A common misconception is that God wants us to be transparent before others, open about our sins and brokenness, perhaps confusing this with humility. The reality is we should be wise, careful who we trust with our inner selves. (Mt7:6) Few are worthy of our trust (Jn 2:24), so we must guide our affairs with discretion. (Ps 112:5) Our motive in speaking truth should seldom be about ourselves; we should be moved in love to edify others. (Ep 4:29)
Even so, when we get ourselves in a spiritual rut, such that we’re consistently off path and unable to recover ourselves, God tells us to confess our faults to those in close spiritual community, praying for each other that we might be healed. (Ja 5:16) God has designed spiritual community around this purpose; God heals some sinful patterns only as dear brothers and sisters pray for us. This endears us to one another in love, and shows us we need Christ in each other to overcome, to live as we should for Him. (He 10:24-25)
Yet, even in such close relationships, God doesn’t encourage us to confess all of our individual sins to each other: He says we’re to confess our faults, which are not entirely the same as sins. The Greek for sins is ἁμαρτίας, hamartias, the idea of missing the mark, relating to discrete acts of Torah violation. (1Jn 3:4) However, the word translated faults is παραπτώματα, paraptomata, to fall beside or near something, connoting a repeating, persistent pattern of iniquity rather than a single act.
Most all of our modern English translations have the Greek hamartias in this text, and thus translate it as sins, trespasses, offenses, etc. This is because three of the four oldest Greek New Testament (GNT) manuscripts (Sinaiticus, Vaticanus, and Alexandrinus, from the 4th and 5th centuries C.E., the Egyptian Text) contain this reading, compared to all other surviving (Majority Text) manuscript witnesses of James. Textual critics typically presume older manuscripts are more accurate, ignoring the fact that the greatest corruptions to the GNT were introduced well before the 4th century. Further, they ignore the fact that no plausible explanation for the existence of the Majority Text has yet been proposed, if it isn’t grounded in the autographs themselves.
The Egyptian hamartias, aside from having an inferior historical claim to legitimacy, is problematic from a practical perspective. The command to confess our sins, applies to every single instance of each and every kind of sin, obligating us all to confess all of our sins to each other, which is not possible: even if this is all we ever do, we’re continuing to commit individual sins faster than we can possibly confess them, so the more earnestly we attempt to obey such a command, the farther behind we will fall in our obedience to it. And there is nothing in such a practice that would be edifying. (Ro 14:19)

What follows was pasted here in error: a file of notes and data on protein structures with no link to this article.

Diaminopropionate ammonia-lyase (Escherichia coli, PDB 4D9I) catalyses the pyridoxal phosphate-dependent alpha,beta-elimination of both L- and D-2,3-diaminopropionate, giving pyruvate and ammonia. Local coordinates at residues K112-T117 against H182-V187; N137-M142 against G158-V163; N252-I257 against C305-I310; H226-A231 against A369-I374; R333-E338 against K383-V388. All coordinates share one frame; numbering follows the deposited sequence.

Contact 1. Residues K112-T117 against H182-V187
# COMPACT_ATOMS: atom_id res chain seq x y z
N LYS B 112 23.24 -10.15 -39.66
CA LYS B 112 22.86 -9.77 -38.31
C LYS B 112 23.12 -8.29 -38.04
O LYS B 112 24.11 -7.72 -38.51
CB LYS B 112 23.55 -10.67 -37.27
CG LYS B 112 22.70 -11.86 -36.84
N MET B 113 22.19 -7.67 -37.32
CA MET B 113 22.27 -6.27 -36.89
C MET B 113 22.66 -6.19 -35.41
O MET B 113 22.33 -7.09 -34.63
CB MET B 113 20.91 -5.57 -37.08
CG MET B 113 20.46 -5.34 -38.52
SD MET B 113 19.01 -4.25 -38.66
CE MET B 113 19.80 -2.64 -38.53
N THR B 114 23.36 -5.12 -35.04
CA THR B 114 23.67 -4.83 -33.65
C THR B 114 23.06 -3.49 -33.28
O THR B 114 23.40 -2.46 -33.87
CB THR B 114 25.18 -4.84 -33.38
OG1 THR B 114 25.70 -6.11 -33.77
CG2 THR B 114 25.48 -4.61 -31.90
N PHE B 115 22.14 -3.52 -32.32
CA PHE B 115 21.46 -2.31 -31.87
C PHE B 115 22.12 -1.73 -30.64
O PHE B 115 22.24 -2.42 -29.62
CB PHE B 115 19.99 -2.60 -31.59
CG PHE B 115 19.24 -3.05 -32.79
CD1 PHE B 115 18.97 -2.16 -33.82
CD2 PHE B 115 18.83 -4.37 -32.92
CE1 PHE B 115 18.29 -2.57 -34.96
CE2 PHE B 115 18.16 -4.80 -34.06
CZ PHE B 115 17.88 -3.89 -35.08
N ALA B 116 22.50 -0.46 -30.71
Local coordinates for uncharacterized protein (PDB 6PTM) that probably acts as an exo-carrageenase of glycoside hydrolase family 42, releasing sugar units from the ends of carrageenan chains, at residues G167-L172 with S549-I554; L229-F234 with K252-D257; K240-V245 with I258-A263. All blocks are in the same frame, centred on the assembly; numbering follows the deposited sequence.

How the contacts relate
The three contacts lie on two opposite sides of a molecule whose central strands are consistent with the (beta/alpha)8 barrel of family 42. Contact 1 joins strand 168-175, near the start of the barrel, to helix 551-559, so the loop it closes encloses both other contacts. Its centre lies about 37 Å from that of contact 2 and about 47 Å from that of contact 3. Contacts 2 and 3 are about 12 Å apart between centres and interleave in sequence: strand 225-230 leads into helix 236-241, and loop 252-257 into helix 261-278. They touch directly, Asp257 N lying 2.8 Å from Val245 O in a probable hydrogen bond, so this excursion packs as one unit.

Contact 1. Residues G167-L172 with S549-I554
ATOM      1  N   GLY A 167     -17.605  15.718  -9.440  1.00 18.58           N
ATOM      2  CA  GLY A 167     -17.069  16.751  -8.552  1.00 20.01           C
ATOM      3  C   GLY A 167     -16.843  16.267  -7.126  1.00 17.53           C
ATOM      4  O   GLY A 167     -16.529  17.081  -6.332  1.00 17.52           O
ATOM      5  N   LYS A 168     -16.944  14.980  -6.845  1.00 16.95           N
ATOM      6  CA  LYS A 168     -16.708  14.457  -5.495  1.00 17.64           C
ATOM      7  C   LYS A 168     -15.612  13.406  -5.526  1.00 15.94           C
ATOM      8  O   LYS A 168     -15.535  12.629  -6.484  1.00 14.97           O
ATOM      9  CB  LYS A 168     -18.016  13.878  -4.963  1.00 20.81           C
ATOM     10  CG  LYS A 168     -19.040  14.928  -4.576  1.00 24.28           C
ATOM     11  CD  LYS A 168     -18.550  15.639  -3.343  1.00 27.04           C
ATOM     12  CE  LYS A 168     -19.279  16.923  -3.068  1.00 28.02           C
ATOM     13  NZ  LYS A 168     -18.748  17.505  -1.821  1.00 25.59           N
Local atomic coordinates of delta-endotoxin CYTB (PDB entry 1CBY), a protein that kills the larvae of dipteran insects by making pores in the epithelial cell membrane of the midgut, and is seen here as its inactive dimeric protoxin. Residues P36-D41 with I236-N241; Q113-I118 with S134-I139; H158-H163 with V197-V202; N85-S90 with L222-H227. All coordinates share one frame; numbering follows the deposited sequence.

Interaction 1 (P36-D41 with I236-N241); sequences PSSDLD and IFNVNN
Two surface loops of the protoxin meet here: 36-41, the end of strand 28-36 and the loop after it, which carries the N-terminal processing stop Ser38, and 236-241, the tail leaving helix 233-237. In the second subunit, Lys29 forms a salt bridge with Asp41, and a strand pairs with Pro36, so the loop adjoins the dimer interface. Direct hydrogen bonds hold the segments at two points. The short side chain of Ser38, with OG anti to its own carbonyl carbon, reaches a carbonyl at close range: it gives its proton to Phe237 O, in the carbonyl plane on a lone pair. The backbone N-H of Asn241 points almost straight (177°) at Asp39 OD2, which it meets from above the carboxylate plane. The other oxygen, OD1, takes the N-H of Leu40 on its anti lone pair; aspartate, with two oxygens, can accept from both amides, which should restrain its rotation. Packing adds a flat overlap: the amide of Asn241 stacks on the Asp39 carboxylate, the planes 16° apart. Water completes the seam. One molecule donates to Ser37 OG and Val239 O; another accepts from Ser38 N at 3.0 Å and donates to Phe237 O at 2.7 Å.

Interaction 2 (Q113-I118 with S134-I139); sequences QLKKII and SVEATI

A second problem relates to what it means to be healed of a sin which hasn’t been imputed to us. (Ro 4:8) What’s in view here cannot be forgiveness, for this has already been done in full, once for each believer, by Christ Himself. (Col 2:13) Rather, this is the healing of a spiritual wound or malady (Pr 18:14) in an ongoing sinful context. If we need others to pray for our healing from each specific historical act of Torah violation in order to be healed, then we shall never be healed of the vast majority of our sins, so we must remain forever crippled in them. This cannot be our Lord’s intent; it’s the kind of perversion we expect from those corrupting the word.
In comparison, confessing our faults — patterns of sin we observe in ourselves, which remain stubbornly persistent even though we’re struggling to obey – is perfectly reasonable. In resisting sin we become aware of such patterns of iniquity, rooted deeply within, where we’re unable to obey God even as we’re doing our best. It’s perfectly natural then to involve godly brothers and sisters, asking them to pray for us in specific ways so we might overcome and walk in obedience. We’re healed as the lies at the root of our sinful patterns are exposed and replaced with truth. (2Ti 2:25-26)
Confession of specific sins should only be as public as the offence (Mt 18:15a), and pursued, not for personal healing, but as a means of promoting reconciliation and restoration of trust. (b) Confession of faults should only be with trusted allies in the faith for sanctification and growth in personal holiness.